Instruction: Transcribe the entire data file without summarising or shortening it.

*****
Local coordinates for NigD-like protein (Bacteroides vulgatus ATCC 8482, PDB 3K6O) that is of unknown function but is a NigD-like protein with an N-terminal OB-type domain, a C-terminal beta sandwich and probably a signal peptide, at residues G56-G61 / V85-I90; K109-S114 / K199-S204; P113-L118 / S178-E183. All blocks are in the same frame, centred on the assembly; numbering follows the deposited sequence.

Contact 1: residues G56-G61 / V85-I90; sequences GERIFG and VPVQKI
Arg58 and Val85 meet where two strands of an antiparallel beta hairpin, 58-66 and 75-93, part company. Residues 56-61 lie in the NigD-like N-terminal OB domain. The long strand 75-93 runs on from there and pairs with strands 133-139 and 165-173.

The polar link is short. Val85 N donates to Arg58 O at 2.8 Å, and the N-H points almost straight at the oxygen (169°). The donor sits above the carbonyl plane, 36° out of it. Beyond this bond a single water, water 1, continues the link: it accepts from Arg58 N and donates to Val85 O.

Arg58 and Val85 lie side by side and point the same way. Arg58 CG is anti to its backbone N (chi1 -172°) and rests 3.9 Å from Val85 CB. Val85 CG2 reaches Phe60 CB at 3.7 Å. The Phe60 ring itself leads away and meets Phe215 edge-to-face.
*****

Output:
Local coordinates for NigD-like protein (Bacteroides vulgatus ATCC 8482, PDB 3K6O) that is of unknown function but is a NigD-like protein with an N-terminal OB-type domain, a C-terminal beta sandwich and probably a signal peptide, at residues G56-G61 / V85-I90; K109-S114 / K199-S204; P113-L118 / S178-E183. All blocks are in the same frame, centred on the assembly; numbering follows the deposited sequence.

Contact 1: residues G56-G61 / V85-I90; sequences GERIFG and VPVQKI
Arg58 and Val85 meet where two strands of an antiparallel beta hairpin, 58-66 and 75-93, part company. Residues 56-61 lie in the NigD-like N-terminal OB domain. The long strand 75-93 runs on from there and pairs with strands 133-139 and 165-173.

The polar link is short. Val85 N donates to Arg58 O at 2.8 Å, and the N-H points almost straight at the oxygen (169°). The donor sits above the carbonyl plane, 36° out of it. Beyond this bond a single water, water 1, continues the link: it accepts from Arg58 N and donates to Val85 O.

Arg58 and Val85 lie side by side and point the same way. Arg58 CG is anti to its backbone N (chi1 -172°) and rests 3.9 Å from Val85 CB. Val85 CG2 reaches Phe60 CB at 3.7 Å. The Phe60 ring itself leads away and meets Phe215 edge-to-face.